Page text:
Spend $166
Get $4,700 in Video Education

Thunderstruck: A Guide to Photographing Lightning Part II

Thunderstruck: A Guide to Photographing Lightning Part II

I absolutely love post production as a photographer. For me, a job is 50% photography and 50% retouching. One compliments the other. I get just as excited photographing my images as I get to retouch them. And when I captured a lightning storm in Cape Town a few weeks back, it was no different. 

A while ago I posted an article on how to take a photo of this particular lightning storm. Since the article was published, I received several emails from photographers asking me how it was done, and what was done in post-production. 

As I mentioned in the previous article, I wanted to capture quite a few strikes all in one image. However, almost immediately, I was faced with a potential problem. Leaving the shutter open in the hopes of capturing all the lightning strikes that occurred over a period of time will eventually cause your image to overexpose. The other factor is noise. If your shutter is left open over a long period of time, the sensor starts creating a lot of artifacts. Sure, you can switch on Long Exposure Noise Reduction, but then you realize you have to wait longer in between shots for the camera to process the images, potentially missing key lightning strikes. With this in mind, I decided to shoot multiple images of the lightning with the intention of combining it all in Photoshop.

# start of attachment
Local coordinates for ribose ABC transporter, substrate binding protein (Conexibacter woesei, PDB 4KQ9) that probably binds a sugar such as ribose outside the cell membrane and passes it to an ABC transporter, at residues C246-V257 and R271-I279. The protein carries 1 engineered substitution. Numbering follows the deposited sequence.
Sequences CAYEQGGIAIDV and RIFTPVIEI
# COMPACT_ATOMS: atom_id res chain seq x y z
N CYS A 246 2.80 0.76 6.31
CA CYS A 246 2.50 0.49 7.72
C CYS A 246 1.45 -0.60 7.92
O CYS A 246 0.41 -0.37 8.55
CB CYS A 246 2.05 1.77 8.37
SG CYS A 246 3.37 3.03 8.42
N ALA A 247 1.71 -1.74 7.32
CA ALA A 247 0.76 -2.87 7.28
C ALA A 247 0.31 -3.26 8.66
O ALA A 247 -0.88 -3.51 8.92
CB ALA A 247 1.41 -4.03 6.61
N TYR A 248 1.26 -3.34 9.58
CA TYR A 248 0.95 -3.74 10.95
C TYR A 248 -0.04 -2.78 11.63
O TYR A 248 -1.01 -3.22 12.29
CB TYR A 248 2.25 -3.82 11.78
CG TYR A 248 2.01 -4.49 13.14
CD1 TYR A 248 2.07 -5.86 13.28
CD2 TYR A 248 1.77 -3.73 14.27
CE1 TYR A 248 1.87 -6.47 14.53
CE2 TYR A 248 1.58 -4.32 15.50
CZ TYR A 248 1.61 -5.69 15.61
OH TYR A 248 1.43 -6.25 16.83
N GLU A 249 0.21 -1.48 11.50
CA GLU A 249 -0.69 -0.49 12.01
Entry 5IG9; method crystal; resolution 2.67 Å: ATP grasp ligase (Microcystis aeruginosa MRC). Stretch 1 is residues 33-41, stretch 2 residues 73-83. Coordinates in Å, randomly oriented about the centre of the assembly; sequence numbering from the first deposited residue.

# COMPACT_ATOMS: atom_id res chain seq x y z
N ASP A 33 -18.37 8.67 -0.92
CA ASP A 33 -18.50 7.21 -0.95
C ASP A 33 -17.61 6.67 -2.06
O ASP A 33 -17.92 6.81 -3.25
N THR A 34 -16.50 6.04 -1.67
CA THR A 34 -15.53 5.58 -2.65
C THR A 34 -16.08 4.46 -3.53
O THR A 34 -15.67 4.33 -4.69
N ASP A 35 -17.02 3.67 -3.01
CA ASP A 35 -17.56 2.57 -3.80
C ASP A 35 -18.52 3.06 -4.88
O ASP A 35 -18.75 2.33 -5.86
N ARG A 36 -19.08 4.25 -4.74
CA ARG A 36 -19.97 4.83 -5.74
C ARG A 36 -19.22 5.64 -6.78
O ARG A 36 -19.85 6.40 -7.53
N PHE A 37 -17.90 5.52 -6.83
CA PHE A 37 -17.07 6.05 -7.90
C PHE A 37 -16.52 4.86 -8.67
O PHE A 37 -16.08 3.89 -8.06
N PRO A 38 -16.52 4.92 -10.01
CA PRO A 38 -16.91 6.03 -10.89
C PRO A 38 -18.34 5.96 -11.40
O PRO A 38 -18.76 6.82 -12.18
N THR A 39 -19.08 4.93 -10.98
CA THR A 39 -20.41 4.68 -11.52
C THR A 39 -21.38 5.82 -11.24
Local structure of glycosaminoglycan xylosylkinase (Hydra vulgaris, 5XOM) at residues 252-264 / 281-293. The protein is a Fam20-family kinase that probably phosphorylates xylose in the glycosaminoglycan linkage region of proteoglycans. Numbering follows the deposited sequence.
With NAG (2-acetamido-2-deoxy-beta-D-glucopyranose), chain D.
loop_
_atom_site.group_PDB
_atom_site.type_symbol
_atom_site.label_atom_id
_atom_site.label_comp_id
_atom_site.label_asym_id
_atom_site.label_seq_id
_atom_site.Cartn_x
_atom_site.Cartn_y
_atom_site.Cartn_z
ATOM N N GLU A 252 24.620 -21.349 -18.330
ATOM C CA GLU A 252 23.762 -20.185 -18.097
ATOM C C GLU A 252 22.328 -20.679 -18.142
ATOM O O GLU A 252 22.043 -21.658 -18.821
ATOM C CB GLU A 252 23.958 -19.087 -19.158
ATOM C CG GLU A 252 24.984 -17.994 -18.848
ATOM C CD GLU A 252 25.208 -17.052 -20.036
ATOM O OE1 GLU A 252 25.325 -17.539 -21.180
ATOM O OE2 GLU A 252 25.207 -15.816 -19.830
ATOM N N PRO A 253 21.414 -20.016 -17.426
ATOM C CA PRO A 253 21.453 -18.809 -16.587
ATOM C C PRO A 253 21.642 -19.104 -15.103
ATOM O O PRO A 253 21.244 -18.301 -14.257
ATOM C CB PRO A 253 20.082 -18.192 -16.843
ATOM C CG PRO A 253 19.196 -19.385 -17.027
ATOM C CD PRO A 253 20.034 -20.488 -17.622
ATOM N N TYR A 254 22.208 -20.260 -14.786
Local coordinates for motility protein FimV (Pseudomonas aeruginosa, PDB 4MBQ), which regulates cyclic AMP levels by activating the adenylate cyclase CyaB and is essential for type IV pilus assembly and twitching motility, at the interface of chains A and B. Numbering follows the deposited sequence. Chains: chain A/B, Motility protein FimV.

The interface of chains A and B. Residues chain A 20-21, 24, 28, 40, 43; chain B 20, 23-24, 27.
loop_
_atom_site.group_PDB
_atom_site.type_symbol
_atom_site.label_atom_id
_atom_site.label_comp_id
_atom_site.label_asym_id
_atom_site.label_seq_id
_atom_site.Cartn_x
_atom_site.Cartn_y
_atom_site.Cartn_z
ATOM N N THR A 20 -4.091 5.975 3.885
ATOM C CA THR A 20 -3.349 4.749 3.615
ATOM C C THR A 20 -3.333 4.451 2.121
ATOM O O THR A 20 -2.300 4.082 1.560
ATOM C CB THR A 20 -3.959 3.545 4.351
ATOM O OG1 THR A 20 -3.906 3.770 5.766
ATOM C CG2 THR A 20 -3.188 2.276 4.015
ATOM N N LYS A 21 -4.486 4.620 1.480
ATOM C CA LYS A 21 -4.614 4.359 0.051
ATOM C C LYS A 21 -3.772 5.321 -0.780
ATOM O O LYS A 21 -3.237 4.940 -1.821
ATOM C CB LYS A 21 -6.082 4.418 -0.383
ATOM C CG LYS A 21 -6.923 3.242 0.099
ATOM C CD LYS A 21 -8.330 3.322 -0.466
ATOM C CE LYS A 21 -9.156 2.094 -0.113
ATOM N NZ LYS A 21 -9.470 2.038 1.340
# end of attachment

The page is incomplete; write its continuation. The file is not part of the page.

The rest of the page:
As I arrived home after photographing the lightning strikes, I switched on my desktop PC, dumped my memory cards and loaded Photoshop and Bridge. I’m sure there will be a lot of people who disagree with my process going forward, but with Photoshop there are many ways to skin a cat. This is just the way I did it. I would love to hear back from you if you have a different way of processing similar images.

The first thing I did was to load up Bridge in order to start my image selection. You can use Adobe Lightroom or Capture One if you’re more accustomed to those programs. I just find bridge quick and easy for selections, labeling the shots I want and loading them directly into Camera Raw from there.

I made sure to select 5, well-exposed foreground images and about 10-15 lightning strike images. After I’ve made my selection I loaded the selected images into Camera Raw. Selecting only the foreground image, I made some basic corrections. 

Now that I had my foreground detail, it was time to tackle the lightning shots. First up was the white balance. Unfortunately, there was a bit of city light reflecting against the clouds which I had to correct using the Temperature slider. I preferred a natural blue tone in the sky rather than the murky orange-yellow tone I originally had. After a few tweaks here and there, I could open the images up in Photoshop.

One thing I do utilize in Photoshop is Smart Objects. The ability to open a raw image as a Smart Object in Photoshop has many benefits. For instance, if I’m unhappy with the way one particular image looks, I can easily double-click on the smart object layer to reopen the raw converter and tweak it until I’m satisfied. Of course, this creates huge file sizes, but I’d rather invest in more hard drive space than lose out on the functionality of Smart Objects and the quality that you get from using this function in Photoshop. 

The aim of this tutorial is to show you a non-destructive way of processing your lightning images, so in case you need to tweak an image again, you don’t have to start from scratch. If you’re unfamiliar with Smart Objects, I found a great tutorial over on Phlearn for you to check out.